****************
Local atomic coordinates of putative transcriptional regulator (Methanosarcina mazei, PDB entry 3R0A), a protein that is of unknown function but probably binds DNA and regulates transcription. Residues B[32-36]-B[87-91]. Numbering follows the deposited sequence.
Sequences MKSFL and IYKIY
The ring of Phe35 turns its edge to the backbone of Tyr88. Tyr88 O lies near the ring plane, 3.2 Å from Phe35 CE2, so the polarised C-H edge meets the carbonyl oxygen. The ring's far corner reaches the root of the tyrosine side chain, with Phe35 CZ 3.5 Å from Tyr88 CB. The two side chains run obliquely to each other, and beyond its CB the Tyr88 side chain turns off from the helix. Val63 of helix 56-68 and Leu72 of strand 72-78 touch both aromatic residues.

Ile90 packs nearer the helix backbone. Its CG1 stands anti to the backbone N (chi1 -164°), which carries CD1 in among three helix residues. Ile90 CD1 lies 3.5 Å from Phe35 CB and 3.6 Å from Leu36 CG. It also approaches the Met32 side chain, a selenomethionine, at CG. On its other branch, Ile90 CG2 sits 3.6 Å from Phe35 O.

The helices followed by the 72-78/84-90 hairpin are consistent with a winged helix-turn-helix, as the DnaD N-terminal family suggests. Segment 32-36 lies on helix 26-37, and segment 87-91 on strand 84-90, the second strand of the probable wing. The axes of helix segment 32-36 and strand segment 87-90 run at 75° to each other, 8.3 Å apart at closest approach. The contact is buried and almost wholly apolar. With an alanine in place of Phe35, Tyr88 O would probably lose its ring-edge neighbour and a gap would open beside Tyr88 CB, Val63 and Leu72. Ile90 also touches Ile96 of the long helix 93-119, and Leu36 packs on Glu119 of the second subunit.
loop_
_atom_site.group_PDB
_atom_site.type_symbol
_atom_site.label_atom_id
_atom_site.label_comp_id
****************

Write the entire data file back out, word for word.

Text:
Local atomic coordinates of putative transcriptional regulator (Methanosarcina mazei, PDB entry 3R0A), a protein that is of unknown function but probably binds DNA and regulates transcription. Residues B[32-36]-B[87-91]. Numbering follows the deposited sequence.
Sequences MKSFL and IYKIY
The ring of Phe35 turns its edge to the backbone of Tyr88. Tyr88 O lies near the ring plane, 3.2 Å from Phe35 CE2, so the polarised C-H edge meets the carbonyl oxygen. The ring's far corner reaches the root of the tyrosine side chain, with Phe35 CZ 3.5 Å from Tyr88 CB. The two side chains run obliquely to each other, and beyond its CB the Tyr88 side chain turns off from the helix. Val63 of helix 56-68 and Leu72 of strand 72-78 touch both aromatic residues.

Ile90 packs nearer the helix backbone. Its CG1 stands anti to the backbone N (chi1 -164°), which carries CD1 in among three helix residues. Ile90 CD1 lies 3.5 Å from Phe35 CB and 3.6 Å from Leu36 CG. It also approaches the Met32 side chain, a selenomethionine, at CG. On its other branch, Ile90 CG2 sits 3.6 Å from Phe35 O.

The helices followed by the 72-78/84-90 hairpin are consistent with a winged helix-turn-helix, as the DnaD N-terminal family suggests. Segment 32-36 lies on helix 26-37, and segment 87-91 on strand 84-90, the second strand of the probable wing. The axes of helix segment 32-36 and strand segment 87-90 run at 75° to each other, 8.3 Å apart at closest approach. The contact is buried and almost wholly apolar. With an alanine in place of Phe35, Tyr88 O would probably lose its ring-edge neighbour and a gap would open beside Tyr88 CB, Val63 and Leu72. Ile90 also touches Ile96 of the long helix 93-119, and Leu36 packs on Glu119 of the second subunit.
loop_
_atom_site.group_PDB
_atom_site.type_symbol
_atom_site.label_atom_id
_atom_site.label_comp_id